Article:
Few people are aware that just by setting foot in Addis Ababa you will immediately shave seven years from your life. Nobody has discovered the fountain of youth, but Ethiopia operates on the thirteen month Julian calendar, so it’s only 2006 there. This is just another fascinating nuance which sets the country apart from its African neighbors. Addis, or “new flower” as it is known in the Amharic language, celebrated its 125th anniversary in 2012. It sits beneath beautiful Mount Entoto, 3,200 metres above sea level. The high altitude takes some adjustment but on the positive side malaria is not a problem up there. The headquarters of the African Union, the UN Economic Commission for Africa (UNECA) and the African regional office of the United Nations Environment Programme are all located in Addis. And the city of 3.8 million is also home to the third largest concentration of embassies and international organisations after New York and Geneva. It’s not surprising then that Addis has been dubbed the capital of the African continent. Ethiopians are especially proud of their place in African geopolitics. They are also quick to boast their’s is the only African country to never have been colonised. Italian troops did occupy the country from 1935 to 1941 but British forces helped restore the legendary Emperor Haile Selassie, the ‘Lion of Judah’ to power. Nevertheless, Italian influences are evident in some of the local architecture and in the popularity of that nation’s cuisine. Italian food is easily found alongside the national dishes of injera, a flatbread served with spicy meat and vegetables. Western visitors may consequently find the cuisine more appealing – or at least more familiar – than in neighboring countries. “The African Union was founded by Emperor Haile Selassie and we are celebrating the 50th anniversary in May 2013,” says Kebede Belamo of the Ethiopian National Tourist and Travel Organisation. “We have hosted many large conventions and conferences, the largest being the 2011 HIV/STD convention which attracted 10,000 people." The event is held in a different country every year and 2011 was the first time it was in Ethiopia. Ethiopia is made up of more than 80 different ethnic groups the largest of which are the Oromo and Amhara tribes. The latter dominate the political scene. Amharic is also the prevalent language although English is widely spoken in Addis. Orthodox Christians account for 43 per cent of the population while 33 per cent are Muslim and 18 per cent Protestants. Still, it is common to see Muslims and Christians worshipping at the same churches such as St George’s Cathedral, for example. For a large city Addis Ababa is relatively safe, although petty crime is a concern. Pickpockets are not uncommon especially in the merkato (market) area. Beggars are numerous along the main roads especially near the downtown hotels and, while they may be harmless, they certainly know how to pull one’s heartstrings. Acquiring Ethiopian currency in advance is next to impossible. US cash is the preferred currency and can be exchanged at the bank at Bole International Airport upon arrival. While the major hotels have ATM’s which service Cirrus/Maestro-based debit cards and dispense local currency, the fees are quite steep. At the time of writing, US$ is worth 19 Birr. A bottle of St George lager beer sells for 20 birr ($1.05) in most hotel bars, a pasta dinner 120 birr ($6.50), while a litre of petrol costs 16.9 birr ($0.89 – that works out to about $3.47 a gallon). Not that foreign visitors will necessarily have a need to ‘fill her up.’ Renting a car is out of the question without a driver and for good reason. Making sense of driving etiquette, or lack thereof, is near impossible. Many roads are also in disrepair. Construction is underway in virtually every direction as the economic growth that was started under the late Prime Minister Meles Zenawi continues. In 2011 alone, the GDP grew at 7.5 per cent although the unemployment rate is hovering near 25 per cent. After Zenawi’s death in September 2012, Hailemariam Desalegn took office and has vowed to continue his predecessor’s economic policies. Entrepreneurs, especially the country’s millionaire distance runners, have invested in building hotels, office buildings, schools and cinemas. There is one catch however: the land is government owned and merely leased for 50 years. Agriculture drives the Ethiopian economy with coffee as the leading export. Foreign consultants are common, especially in water and environmental conservation. Still, a Chinese cement factory, Zhongshun Cement Manufacturing Plant, is located just south of Addis. But as one prominent Ethiopian architect noted, the country is open to foreign cooperation, but the people won’t be taken advantage of. Much business is done over coffee either in offices or at one of the hundreds of cafes which can be discovered throughout the city. A 30-day business visa is necessary, though, before setting foot in the city, which will cost US$29. Getting your meeting schedule right can be a challenging experience depending upon the time of day, which raises another important point. The Ethiopian day begins at 6am, so a "three o'clock" meeting may actually take place at 9am Western time. It is important to clarify which time – Ethiopian or traditional – is intended. United Nations Conference Centre The UNCC is located inside the UN compound on Menelik Avenue just opposite the National Palace. It is extremely close to some of the continent’s best luxury hotels making it an ideal location for major conferences and conventions. Like many venues it is just ten minutes from Bole International Airport by car which is a convenient bonus for those flying into the city. This spectacular building has 14 meeting rooms, the two largest of them more than 1,200 sqm, which can comfortably seat between 600 and 800 attendees. It can therefore accommodate everything from small workshops and conferences to major assemblies which attract heads of state. Technologically, the centre is equipped with the latest gadgetry including a six-language simultaneous translation, electronic voting, and visual equipment. It also has direct satellite telecommunications. The business centre has complimentary wifi, while restaurants and coffee bars are available for those attending conferences here, and there's a variety of menu options to choose from. PO Box 3001, Menelik II Avenue, Addis Ababa, Ethiopia; tel +251 11 5514 945 www.uneca.org/uncc African Union Conference Centre Constructed by the Chinese government at a cost of $200 million, this beautiful landmark was a gift to Africa in recognition of the growing influence African politics has in the world. It opened with much fanfare on January 2012. The building has a 2,500 seat auditorium and twice a year this is where the Assembly of the African Union makes its most important decisions. There are also 32 smaller conference and meeting rooms inside the building. The complex is easy to spot – the adjoining 20-story office tower is, at 99 metres, the tallest building in Addis Ababa. PO Box 3243, Addis Ababa, Ethiopia; tel +251 11 5517 700 Sheraton Hotel There are a number of well-appointed hotels in the city that are the equal of many Western luxury properties. The palatial Sheraton Hotel with its marble floors and chandeliers must be counted among them. The largest of its nine meeting rooms is the Lalibela Grand Ballroom which has a maximum capacity of 1,400. It can be partitioned off for smaller gatherings. Built by Ethiopian-born Saudi billionaire Sheikh Mohammed Hussein Al Amoudi, the hotel has 293 guestrooms and suites ranging from US$275 up to US$7,000 for a private villa. The hotel is located almost directly across the street from the UN Conference Centre. Some 5,000 people attended a concert by American pop superstar Beyonce in the courtyard, testament to the size of the grounds, which include a large swimming pool, restaurants and bars. In addition to the spacious grounds with its fountains and bridges, the hotel boasts eleven restaurants including Italian and Indian cuisine. PO Box 6002, Taitu Street, Addis Ababa, Ethiopia; tel +251 11 5171 717 Addis Hilton Hotel The four-star Addis Hilton has a 700 person capacity ballroom and four meeting rooms which can be used for meetings or for press conferences. The annual Great Ethiopian Run, Africa’s largest mass participation running event, uses the Hilton for all its formal events including an international press conference and pre-event pasta dinner and gala. The 372-room Hilton is in close proximity to the ECA and other downtown locations and the staff are well versed in Western service right down to using the latest audiovisual technology. Taxis are normally lined up outside and will wait as much as two or three hours at no extra cost. A cost of 100 to 200 birr (about $5 to $10) is sufficient to get from anywhere across Addis to the Hilton. Menelik II Avenue, Addis Ababa, Ethiopia; tel +251 11 517 0000 www.places.hilton.com/addis-ababa Makush Art Gallery & Italian Restaurant Surrounded by artwork hanging from the walls and laid out in a lobby gallery, this Italian restaurant serves up some amazing cheese tortellini and pizza to your specific taste by friendly and courteous staff. Allow some time to linger over the artwork before leaving the premises. Seating for dinner parties can be easily arranged. 2/F Mega Building, Bole Road, Addis Ababa, Ethiopia; tel +251 11 5526 848 Places of interest in addis ababa MERKATO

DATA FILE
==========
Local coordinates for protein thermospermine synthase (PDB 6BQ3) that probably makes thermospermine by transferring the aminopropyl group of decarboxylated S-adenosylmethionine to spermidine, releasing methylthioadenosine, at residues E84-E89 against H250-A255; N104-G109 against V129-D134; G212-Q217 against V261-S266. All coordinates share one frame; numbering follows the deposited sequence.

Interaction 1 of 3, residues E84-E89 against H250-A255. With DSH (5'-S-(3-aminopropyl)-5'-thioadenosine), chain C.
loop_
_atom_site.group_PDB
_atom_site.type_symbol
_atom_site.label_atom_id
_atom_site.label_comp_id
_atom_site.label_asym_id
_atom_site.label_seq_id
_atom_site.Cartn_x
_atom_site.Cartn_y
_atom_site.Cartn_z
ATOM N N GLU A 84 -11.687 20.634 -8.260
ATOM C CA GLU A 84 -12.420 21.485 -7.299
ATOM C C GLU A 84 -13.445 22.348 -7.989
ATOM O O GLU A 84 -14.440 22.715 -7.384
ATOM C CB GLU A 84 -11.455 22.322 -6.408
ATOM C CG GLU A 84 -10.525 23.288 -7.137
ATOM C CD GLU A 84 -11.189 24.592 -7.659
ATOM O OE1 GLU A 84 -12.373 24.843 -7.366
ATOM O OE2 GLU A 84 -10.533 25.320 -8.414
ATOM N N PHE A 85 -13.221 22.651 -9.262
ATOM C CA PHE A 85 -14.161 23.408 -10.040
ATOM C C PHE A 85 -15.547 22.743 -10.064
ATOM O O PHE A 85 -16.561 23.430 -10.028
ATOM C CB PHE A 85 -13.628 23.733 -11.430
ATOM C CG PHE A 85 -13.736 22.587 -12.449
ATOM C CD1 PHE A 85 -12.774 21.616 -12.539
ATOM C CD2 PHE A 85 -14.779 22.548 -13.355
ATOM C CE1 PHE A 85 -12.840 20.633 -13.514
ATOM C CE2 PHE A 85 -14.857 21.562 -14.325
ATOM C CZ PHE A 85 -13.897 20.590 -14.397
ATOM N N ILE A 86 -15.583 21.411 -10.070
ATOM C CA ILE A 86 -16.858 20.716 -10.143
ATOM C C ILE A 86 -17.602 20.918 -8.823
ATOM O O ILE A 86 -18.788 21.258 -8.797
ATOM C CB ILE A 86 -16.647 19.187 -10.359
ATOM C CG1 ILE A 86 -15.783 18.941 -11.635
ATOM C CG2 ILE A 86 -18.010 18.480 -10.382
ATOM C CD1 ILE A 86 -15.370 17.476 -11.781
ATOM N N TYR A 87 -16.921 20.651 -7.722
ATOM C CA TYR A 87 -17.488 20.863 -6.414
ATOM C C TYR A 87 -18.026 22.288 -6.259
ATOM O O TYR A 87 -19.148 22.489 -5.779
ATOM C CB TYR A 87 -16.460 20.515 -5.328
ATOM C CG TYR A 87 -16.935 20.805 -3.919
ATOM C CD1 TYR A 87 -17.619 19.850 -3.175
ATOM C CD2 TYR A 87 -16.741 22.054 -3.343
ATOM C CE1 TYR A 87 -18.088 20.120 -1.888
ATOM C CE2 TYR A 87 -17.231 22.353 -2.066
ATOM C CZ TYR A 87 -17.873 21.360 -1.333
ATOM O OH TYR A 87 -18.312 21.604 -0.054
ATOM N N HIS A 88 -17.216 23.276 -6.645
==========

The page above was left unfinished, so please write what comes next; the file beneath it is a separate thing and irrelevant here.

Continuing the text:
Africa’s largest outdoor market is a must-see experience. Everything from spices and ironwork to live chickens and the pots to cook them in can be found along the network of narrow passageways which compose the merkato (Italian for market). Just watch out for the donkeys that meander along the road with no fear of crowds. And, beware the pickpockets who prey on unsuspecting tourists. At the main parking lot, guides will offer to escort you through the market for a small fee. They can be very useful as they know the area well. They can also claim to be able to spot the pickpockets who, apparently, steer clear of them and their clients. MESKEL SQUARE Gabon Street For 1,600 years, Meskel Square in central Addis has been the gathering place for festivals and demonstrations. It is also the start area of Africa’s largest mass participation running event, the Great Ethiopian Run, every November. Giant portraits of the late Prime Minister Meles Zenawi adorn the sides of office towers surrounding the square. From sunrise to sunset the square is bustling with people running in street clothes or trainers along the dusty steps. ST. GEORGE’S CATHEDRAL Piazza Built in 1896, St George’s Cathedral pays homage to St George the patron saint of Ethiopia. Here you’ll see the religious tolerance observed by most Ethiopians put into action. Both Christians and Muslims worship here. Indeed a wander around the picturesque grounds reveals numerous people of all faiths seeking quiet worship. Emperor Haile Selassie’s coronation took place here in 1930 and his coronation gown hangs in the museum on the grounds. Worship services are open to visitors and the Archdeacon gives personal tours of both the museum and the cathedral itself. NATIONAL MUSEUM OF ETHIOPIA King George VI St Piazza The national museum contains an important collection of paleontological discoveries mostly discovered in Ethiopia’s Afar region. These include the bones of man’s predecessors, Australopithecus afarensis and Ardipithecus kadabba. The most popular exhibit is the cast of the 3.2 million year old “Lucy,” an upright humanoid excavated in 1974. She was named Lucy because the archaeological team repeatedly played the Beatles’ Lucy in the Sky With Diamonds in celebration of their discovery. Lucy’s original bones are in a Cleveland museum. Another highlight is a throne of Emperor Haile Selassie which was presented to him by the Indian community of Harar and subsequently looted by the Italian troops during World War II. It was returned to Ethiopia in 1972. HOLY TRINITY CATHEDRAL Arat Kilo This cathedral, known as Kidist Selassie in Amharic, was originally built by the Emperor Melenik II in the latter part of the 19th century and was expanded in 1942 to commemorate Ethiopia’s liberation from Italian occupation. Ethiopians view it the second most important place of worship in the country, only surpassed by St Mary’s Church in the city of Aksum. The Emperor Haile Selassie, the Lion of Judah, is entombed here alongside his wife the Empress Menen. Five of his children are buried in a crypt beneath the floor near the altar.